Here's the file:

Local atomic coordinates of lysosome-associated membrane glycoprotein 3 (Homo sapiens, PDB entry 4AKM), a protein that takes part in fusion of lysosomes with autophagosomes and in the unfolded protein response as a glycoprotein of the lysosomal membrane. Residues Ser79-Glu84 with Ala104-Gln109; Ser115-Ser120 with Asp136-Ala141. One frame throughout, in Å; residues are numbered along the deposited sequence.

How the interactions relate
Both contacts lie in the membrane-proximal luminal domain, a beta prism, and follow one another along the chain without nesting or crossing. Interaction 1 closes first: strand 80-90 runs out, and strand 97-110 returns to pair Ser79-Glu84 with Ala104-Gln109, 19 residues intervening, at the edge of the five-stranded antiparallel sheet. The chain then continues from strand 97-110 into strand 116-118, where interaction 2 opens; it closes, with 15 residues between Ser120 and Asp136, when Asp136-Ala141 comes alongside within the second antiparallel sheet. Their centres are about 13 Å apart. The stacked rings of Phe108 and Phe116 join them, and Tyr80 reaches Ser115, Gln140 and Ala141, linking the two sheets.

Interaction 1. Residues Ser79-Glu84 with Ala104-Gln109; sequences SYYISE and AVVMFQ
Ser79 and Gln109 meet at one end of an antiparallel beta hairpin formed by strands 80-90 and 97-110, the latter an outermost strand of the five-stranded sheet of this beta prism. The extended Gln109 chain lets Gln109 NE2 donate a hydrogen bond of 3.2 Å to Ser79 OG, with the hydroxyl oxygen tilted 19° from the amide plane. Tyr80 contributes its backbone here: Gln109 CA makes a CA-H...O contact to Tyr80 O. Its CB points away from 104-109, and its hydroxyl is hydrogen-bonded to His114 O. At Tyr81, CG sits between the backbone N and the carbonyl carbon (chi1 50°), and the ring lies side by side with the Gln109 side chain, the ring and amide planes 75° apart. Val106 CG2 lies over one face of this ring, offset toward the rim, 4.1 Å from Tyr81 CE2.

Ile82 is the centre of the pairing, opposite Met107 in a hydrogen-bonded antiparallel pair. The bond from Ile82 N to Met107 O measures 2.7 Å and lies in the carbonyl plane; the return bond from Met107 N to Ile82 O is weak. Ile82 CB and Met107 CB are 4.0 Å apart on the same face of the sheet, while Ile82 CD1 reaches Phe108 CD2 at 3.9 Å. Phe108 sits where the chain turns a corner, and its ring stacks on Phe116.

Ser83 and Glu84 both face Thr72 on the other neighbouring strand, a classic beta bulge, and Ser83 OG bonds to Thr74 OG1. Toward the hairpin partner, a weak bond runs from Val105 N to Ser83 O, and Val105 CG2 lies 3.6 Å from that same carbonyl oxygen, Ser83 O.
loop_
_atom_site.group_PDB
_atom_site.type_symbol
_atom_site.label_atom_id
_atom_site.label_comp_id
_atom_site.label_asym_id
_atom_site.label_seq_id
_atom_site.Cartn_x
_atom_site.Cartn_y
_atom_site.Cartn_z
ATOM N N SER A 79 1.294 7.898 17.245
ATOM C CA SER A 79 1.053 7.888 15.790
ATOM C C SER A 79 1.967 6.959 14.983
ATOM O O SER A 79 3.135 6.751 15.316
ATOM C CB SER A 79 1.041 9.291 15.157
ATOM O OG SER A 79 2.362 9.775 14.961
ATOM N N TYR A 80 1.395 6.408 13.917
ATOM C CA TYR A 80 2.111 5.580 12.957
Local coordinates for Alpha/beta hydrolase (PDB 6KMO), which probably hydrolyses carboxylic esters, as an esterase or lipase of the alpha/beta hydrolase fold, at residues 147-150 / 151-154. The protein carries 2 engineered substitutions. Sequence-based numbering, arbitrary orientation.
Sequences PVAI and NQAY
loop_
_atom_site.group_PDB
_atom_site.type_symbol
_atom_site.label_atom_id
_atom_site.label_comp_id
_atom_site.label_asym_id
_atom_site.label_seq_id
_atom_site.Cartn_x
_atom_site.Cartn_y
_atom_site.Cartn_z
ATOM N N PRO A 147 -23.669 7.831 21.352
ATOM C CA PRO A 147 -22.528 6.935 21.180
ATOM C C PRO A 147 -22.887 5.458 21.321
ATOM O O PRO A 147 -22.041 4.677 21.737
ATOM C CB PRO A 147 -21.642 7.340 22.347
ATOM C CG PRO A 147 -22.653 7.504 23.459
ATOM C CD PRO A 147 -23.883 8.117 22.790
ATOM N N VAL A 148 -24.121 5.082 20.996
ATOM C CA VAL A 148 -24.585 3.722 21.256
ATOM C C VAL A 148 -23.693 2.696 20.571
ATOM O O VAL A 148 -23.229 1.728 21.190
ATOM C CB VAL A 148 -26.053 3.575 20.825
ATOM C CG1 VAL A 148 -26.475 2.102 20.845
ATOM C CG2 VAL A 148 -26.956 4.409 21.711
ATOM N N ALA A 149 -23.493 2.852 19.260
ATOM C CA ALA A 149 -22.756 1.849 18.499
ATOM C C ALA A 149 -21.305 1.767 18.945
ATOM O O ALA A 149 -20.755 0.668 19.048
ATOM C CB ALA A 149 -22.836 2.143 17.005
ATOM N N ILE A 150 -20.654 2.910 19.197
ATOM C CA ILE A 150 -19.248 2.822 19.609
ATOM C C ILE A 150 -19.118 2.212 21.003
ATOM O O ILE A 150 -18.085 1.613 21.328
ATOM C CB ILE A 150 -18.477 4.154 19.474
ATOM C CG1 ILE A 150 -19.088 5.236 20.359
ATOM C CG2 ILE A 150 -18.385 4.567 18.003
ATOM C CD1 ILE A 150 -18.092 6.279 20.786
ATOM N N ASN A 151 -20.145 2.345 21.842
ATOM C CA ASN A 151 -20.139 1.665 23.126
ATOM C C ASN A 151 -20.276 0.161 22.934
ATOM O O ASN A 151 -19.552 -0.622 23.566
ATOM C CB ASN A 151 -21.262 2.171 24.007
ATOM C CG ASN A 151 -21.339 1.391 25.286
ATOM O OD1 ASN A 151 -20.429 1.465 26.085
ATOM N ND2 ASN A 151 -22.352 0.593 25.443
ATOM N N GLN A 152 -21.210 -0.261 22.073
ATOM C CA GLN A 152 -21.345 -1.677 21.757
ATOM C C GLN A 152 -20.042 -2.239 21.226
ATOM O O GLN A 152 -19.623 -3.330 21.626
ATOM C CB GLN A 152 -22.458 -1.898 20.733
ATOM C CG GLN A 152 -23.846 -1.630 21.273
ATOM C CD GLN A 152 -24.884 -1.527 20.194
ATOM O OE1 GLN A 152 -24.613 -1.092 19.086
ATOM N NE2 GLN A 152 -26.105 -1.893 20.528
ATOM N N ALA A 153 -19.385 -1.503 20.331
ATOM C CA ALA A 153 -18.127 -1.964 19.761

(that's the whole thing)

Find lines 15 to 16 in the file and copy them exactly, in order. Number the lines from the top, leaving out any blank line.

_atom_site.Cartn_x
_atom_site.Cartn_y